Nowadays, when my students obviously haven’t practiced their scales and cadences, I take the time to explain to them the value of scales and cadences. And even though sometimes they don’t immediately get the connection, I just keep talking anyway. My rationale is this: that eventually, they will either hear me and understand, or years from now, when they are playing one of their favorite songs out of a music songbook, it will suddenly dawn on them . . . oh yea, that’s just a I, IV, V progression in the key of E Flat Major. Now I get it! And hopefully, they will think of me fondly. Either that or they’ll picture me as some hilarious caricature of myself that I can’t even imagine right now.


This too shall pass

Of the many gifts I received from my father, this little snippet, “this too shall pass,” has helped me through what I thought were the worst times of my life. There were instances when my dad would say this line and I’d think, geez dad, how callous of you. Can’t you empathize for me in an unhealthy way just once and wallow with me in whatever ridiculous negativity I have dug for myself? Can’t you for once say to me, honey I can’t believe the universe has dealt you such a low blow. You deserve so much better than this and it’s only a matter of time before the entire world understands what riches you deserve.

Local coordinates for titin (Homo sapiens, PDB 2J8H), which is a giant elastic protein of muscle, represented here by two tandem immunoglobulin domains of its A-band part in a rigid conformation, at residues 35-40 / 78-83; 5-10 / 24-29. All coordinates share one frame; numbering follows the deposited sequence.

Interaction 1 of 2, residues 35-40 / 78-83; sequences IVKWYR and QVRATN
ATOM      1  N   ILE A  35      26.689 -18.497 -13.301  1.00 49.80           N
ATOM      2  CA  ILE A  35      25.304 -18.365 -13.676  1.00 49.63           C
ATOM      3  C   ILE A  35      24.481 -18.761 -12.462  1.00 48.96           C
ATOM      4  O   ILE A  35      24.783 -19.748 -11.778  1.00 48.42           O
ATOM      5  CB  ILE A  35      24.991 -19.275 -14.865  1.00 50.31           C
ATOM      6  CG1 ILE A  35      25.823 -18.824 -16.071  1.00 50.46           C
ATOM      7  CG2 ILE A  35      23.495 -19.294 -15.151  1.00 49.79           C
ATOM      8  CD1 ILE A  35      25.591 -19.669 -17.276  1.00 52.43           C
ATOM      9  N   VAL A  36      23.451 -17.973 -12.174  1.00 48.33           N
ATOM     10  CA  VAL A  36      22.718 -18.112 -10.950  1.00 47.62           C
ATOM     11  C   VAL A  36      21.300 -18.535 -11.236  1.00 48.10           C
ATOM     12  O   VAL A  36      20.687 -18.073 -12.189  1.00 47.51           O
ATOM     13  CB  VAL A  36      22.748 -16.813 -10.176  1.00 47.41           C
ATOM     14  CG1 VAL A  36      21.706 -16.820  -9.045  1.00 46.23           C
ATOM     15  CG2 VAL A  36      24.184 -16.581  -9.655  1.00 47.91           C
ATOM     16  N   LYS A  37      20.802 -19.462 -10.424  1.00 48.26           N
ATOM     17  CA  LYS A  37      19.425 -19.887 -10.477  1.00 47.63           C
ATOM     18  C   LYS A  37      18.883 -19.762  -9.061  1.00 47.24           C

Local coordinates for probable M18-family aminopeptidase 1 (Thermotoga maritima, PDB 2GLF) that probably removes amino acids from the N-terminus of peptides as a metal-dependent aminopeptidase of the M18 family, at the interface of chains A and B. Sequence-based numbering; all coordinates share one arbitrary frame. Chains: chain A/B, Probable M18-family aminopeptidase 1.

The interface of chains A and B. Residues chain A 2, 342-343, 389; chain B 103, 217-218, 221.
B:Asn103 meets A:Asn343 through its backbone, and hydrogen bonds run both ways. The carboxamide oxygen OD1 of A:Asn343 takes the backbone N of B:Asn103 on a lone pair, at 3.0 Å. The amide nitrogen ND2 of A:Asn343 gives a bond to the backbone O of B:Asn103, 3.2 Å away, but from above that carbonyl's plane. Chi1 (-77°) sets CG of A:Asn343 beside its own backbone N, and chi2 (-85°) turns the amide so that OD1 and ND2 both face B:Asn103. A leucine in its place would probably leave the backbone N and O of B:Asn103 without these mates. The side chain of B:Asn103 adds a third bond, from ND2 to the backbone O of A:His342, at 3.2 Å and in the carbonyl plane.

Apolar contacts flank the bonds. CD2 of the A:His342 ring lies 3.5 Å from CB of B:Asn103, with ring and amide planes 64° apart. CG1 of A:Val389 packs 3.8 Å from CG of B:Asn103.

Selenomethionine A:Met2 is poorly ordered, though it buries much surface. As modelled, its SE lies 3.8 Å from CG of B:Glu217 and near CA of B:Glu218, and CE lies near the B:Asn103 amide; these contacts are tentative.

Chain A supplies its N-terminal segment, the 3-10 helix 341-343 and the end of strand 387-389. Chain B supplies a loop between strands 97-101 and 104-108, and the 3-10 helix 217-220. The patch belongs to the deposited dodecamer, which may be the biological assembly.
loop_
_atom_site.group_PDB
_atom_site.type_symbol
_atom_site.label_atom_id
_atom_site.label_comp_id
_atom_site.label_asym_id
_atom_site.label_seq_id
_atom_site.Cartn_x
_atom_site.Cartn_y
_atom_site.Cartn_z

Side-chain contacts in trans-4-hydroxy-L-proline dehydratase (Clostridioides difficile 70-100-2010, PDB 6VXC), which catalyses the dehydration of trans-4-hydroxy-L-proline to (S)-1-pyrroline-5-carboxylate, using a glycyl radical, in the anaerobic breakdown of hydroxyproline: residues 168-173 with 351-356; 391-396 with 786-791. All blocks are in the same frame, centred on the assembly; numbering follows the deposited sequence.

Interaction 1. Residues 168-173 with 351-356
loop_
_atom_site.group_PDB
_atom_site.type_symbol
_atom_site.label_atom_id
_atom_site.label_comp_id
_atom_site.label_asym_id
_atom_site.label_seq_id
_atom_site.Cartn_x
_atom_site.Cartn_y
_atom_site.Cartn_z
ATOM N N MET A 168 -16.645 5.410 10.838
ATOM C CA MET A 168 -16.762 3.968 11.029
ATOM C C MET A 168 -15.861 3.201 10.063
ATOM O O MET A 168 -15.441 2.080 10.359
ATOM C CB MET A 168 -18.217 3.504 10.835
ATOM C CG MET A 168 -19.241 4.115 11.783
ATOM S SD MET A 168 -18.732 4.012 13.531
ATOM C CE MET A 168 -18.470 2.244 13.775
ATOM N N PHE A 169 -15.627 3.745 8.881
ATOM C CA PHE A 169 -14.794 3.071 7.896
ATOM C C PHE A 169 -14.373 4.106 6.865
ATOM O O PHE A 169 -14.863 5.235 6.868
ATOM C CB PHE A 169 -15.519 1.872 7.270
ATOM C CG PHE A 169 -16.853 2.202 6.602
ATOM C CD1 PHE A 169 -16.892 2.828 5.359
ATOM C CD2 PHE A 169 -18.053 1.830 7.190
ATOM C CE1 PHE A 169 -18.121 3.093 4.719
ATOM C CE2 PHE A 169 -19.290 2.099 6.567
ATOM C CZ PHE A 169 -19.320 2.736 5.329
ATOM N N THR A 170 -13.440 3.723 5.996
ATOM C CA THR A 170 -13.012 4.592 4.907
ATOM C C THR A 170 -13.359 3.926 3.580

Nope, my dad was not one for blowin’ smoke. Don’t get me wrong, he was a great dad. He’d help in whatever way he could. He’d give you a place to stay if you needed it, he’d pay your rent if you ran out of money. For cryin’ out loud, he paid college tuition for five kids to go to college, a feat no one on our middle class income could do any more.

But did he tell you you were the most beautiful person in the world and that everything would be perfect for you because you deserve at least that? No way.

See, my dad was a post-WWII, G.I. Bill educated electrical engineer. For those of you out there who were raised by engineers, you understand the significance of this statement. Some of these men are WWII vets, but my dad was a little younger than that. He served in the Navy on the tail end of the Korean War.